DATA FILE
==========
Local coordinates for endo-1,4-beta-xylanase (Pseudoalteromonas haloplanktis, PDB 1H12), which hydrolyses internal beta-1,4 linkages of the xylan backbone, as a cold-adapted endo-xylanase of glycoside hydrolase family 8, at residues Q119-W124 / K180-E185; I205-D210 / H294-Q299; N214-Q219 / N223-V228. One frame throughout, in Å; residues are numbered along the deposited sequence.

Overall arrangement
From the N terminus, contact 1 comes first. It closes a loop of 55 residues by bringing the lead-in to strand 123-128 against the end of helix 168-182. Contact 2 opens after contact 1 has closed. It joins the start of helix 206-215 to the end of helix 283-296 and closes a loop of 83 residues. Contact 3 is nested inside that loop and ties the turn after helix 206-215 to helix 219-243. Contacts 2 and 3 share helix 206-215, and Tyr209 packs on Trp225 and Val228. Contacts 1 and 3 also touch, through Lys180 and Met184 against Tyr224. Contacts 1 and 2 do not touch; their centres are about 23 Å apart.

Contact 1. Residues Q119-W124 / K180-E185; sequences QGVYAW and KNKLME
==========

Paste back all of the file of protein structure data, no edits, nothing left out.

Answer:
Local coordinates for endo-1,4-beta-xylanase (Pseudoalteromonas haloplanktis, PDB 1H12), which hydrolyses internal beta-1,4 linkages of the xylan backbone, as a cold-adapted endo-xylanase of glycoside hydrolase family 8, at residues Q119-W124 / K180-E185; I205-D210 / H294-Q299; N214-Q219 / N223-V228. One frame throughout, in Å; residues are numbered along the deposited sequence.

Overall arrangement
From the N terminus, contact 1 comes first. It closes a loop of 55 residues by bringing the lead-in to strand 123-128 against the end of helix 168-182. Contact 2 opens after contact 1 has closed. It joins the start of helix 206-215 to the end of helix 283-296 and closes a loop of 83 residues. Contact 3 is nested inside that loop and ties the turn after helix 206-215 to helix 219-243. Contacts 2 and 3 share helix 206-215, and Tyr209 packs on Trp225 and Val228. Contacts 1 and 3 also touch, through Lys180 and Met184 against Tyr224. Contacts 1 and 2 do not touch; their centres are about 23 Å apart.

Contact 1. Residues Q119-W124 / K180-E185; sequences QGVYAW and KNKLME